The power steering (PAS) on my 2012 SEAT Ibiza 1.4 FR suddenly became intermittent. After a 30 mile trip and fortunately only a few miles from home I stopped to refuel but on restarting the car there was no PAS whatsoever. Testing it out on the driveway, it came and went a few more times but clearly needed to be repaired. Interestingly there were no fault codes registered in VCDS and the warning light on the dash only came on when actually moving along – otherwise it was off.
Power Steering on my Ibiza (and from the same era VW Polo and Skoda Fabia) all use an electric pump to pressurise hydraulic fluid to assist the steering.
The hydraulic pump +ve supply is permanently connected (via a fuse) to the battery (there’s no relays or anything else in the way) in my case the fuse is where the battery would be if it wasn’t located in the boot of my particular car. Hidden under the blue plastic squares (see below) are the fragile metal fuses. The first thing to check is these fuses, which I believe can bocome fractured. I removed the plastic covers to check, but that isn’t easy to do, so I’d not advise it – just use a meter.
To get access to the PAS pump and its connectors you really need to remove the bumper and wheel arch cover. The first check should be for a constant voltage at the plug marked BAT_V+ on the diagram below. There should also be a good clean Ground connection. With the ignition on you should see 12V on connector KL_15 – so check that next. Pull off the plug and test between ground and KL_15 in the plug. This voltage powers the Controller board inside the pump and may be all that’s needed to actually switch on the pump but you do need the CANBUS signals to control the speed—and maybe even start the pump? There are two types of steering system and this one is TRW – with the steering angle sensor mounted on the steering wheel and there’s nothing connected to the third connector (LWS_SGN etc)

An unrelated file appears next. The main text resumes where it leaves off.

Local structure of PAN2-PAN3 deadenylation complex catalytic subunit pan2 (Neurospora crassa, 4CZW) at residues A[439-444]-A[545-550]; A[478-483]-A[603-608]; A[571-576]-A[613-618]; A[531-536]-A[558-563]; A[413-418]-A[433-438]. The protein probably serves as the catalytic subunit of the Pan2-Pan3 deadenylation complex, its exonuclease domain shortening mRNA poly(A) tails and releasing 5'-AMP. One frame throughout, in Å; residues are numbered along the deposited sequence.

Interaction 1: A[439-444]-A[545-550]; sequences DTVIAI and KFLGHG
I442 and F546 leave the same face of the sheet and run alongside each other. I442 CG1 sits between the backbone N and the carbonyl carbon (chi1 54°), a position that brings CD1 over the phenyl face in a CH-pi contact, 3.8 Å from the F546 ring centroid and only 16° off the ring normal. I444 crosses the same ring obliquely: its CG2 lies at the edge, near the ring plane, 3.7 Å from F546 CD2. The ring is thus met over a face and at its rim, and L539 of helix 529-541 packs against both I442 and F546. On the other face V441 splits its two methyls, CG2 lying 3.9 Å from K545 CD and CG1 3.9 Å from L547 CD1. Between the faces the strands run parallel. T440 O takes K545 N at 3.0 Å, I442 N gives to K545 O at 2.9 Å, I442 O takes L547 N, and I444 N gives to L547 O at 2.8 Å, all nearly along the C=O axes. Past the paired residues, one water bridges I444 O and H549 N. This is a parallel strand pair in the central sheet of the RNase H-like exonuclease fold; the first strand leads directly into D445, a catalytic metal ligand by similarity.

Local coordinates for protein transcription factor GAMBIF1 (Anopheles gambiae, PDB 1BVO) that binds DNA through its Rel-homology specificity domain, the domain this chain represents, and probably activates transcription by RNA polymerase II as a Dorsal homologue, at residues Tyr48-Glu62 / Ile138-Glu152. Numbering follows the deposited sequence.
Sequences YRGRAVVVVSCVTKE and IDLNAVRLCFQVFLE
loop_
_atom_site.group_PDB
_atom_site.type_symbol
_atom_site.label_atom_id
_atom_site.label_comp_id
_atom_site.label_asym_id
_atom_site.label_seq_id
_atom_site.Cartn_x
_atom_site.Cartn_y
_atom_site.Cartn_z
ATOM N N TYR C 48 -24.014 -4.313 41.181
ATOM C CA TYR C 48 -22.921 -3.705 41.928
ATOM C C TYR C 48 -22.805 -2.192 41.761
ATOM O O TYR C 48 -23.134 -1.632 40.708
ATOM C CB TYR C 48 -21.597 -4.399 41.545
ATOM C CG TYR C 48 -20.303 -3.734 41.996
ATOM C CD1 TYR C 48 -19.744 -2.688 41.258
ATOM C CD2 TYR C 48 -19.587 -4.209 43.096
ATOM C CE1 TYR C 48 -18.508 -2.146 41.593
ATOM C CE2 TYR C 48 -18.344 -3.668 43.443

With ignition on, check for about 2.5 volts between GND and CAN_H or CAN_L – this is a good indicatation that you have a good connection to the CANBUS which controls the pump speed. Before ordering a new pump I also put an antique scope on the CANBUS pins and saw a typical signal showing the data on the bus – very reassuring.
In the end I ordered a refurb pump from eBay and a direct swap fixed the problem.